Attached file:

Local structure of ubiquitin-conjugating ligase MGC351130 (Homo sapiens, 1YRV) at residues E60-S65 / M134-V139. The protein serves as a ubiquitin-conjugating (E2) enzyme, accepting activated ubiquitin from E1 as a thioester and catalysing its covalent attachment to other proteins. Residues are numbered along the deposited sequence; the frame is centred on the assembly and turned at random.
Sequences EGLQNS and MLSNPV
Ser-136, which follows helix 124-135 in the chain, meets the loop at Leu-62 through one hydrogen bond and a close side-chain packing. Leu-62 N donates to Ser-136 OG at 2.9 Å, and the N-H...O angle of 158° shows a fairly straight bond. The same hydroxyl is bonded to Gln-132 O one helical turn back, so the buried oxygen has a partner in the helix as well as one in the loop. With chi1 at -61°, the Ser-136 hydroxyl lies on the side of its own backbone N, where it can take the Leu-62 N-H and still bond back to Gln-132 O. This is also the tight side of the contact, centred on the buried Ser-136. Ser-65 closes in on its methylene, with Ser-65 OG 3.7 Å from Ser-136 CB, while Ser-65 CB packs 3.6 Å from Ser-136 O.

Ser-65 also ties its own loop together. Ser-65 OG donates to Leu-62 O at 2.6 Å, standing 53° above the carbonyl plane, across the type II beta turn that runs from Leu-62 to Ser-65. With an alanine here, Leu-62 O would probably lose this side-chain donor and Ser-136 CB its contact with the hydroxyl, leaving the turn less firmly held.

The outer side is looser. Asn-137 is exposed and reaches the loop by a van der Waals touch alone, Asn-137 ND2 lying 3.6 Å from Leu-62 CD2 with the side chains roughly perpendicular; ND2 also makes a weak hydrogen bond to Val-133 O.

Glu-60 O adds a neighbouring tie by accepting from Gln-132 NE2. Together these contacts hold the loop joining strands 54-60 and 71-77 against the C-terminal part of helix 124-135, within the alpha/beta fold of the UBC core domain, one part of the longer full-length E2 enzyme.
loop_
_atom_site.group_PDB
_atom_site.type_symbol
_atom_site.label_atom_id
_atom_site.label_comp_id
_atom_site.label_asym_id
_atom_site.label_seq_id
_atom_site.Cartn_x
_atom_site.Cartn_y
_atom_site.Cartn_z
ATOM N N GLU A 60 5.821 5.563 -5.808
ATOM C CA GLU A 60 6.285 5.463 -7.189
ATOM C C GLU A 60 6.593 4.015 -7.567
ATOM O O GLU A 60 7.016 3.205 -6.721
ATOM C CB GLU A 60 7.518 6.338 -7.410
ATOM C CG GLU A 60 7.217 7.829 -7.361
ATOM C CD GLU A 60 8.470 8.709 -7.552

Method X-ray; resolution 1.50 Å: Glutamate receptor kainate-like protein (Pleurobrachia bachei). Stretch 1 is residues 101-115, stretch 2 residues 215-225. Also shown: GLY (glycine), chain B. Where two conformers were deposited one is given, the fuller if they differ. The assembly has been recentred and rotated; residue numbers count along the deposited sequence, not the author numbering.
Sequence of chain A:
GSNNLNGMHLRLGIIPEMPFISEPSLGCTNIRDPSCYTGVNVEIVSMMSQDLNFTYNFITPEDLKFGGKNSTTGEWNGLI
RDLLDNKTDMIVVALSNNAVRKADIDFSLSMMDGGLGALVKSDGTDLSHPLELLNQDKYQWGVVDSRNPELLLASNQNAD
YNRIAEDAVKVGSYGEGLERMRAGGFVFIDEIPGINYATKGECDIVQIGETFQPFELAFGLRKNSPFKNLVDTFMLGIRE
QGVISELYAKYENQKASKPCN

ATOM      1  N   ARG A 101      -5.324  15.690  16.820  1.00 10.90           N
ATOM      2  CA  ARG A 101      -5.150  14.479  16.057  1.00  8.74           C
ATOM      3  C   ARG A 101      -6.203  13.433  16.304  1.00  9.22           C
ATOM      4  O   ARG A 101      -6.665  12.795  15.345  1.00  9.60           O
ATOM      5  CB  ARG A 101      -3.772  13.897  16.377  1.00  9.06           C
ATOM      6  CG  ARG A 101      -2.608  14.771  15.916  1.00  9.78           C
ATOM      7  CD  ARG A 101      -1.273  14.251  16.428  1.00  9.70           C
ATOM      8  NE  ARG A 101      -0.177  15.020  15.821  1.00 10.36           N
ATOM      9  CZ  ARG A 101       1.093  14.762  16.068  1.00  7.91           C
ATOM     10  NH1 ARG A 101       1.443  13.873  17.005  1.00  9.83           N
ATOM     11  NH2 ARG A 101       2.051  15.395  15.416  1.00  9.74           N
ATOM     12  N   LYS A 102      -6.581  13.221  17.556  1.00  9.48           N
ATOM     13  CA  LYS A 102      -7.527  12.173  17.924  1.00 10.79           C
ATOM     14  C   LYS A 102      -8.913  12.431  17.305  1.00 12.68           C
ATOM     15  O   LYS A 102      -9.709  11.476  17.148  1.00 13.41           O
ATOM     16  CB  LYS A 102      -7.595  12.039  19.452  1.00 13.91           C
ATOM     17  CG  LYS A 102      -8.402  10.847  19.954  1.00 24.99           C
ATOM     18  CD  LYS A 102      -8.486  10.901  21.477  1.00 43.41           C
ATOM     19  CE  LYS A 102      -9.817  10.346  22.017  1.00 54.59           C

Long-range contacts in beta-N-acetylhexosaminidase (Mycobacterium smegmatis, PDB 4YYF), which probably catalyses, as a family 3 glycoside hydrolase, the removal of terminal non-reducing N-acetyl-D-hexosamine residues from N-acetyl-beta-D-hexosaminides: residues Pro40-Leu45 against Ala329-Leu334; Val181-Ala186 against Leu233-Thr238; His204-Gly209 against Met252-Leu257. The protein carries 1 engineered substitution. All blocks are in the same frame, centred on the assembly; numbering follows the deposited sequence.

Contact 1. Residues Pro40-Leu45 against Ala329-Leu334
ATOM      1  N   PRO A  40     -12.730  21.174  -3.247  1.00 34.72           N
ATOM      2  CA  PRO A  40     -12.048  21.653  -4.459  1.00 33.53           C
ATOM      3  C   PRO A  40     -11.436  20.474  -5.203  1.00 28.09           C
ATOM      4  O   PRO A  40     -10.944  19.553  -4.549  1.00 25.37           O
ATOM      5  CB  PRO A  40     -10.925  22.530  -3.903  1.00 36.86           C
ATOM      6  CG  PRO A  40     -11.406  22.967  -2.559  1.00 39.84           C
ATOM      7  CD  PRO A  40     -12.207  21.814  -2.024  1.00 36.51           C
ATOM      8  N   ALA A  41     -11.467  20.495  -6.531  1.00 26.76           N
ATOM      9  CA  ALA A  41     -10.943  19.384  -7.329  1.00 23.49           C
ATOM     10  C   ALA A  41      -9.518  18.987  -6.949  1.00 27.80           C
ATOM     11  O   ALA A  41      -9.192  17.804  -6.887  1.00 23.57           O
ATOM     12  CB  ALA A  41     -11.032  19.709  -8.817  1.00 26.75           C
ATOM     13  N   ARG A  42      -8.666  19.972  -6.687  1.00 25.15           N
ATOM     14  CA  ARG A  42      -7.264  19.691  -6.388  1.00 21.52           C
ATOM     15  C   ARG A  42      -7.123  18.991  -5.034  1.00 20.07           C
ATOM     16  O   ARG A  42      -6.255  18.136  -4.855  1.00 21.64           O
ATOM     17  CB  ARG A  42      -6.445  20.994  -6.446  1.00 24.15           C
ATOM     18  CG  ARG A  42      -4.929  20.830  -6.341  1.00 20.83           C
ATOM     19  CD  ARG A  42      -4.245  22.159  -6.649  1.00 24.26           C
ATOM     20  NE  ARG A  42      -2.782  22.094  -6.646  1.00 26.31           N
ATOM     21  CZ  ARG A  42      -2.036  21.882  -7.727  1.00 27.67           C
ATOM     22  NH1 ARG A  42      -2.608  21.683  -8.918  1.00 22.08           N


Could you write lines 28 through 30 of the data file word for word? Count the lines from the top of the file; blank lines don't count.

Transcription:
YNRIAEDAVKVGSYGEGLERMRAGGFVFIDEIPGINYATKGECDIVQIGETFQPFELAFGLRKNSPFKNLVDTFMLGIRE
QGVISELYAKYENQKASKPCN

ATOM      1  N   ARG A 101      -5.324  15.690  16.820  1.00 10.90           N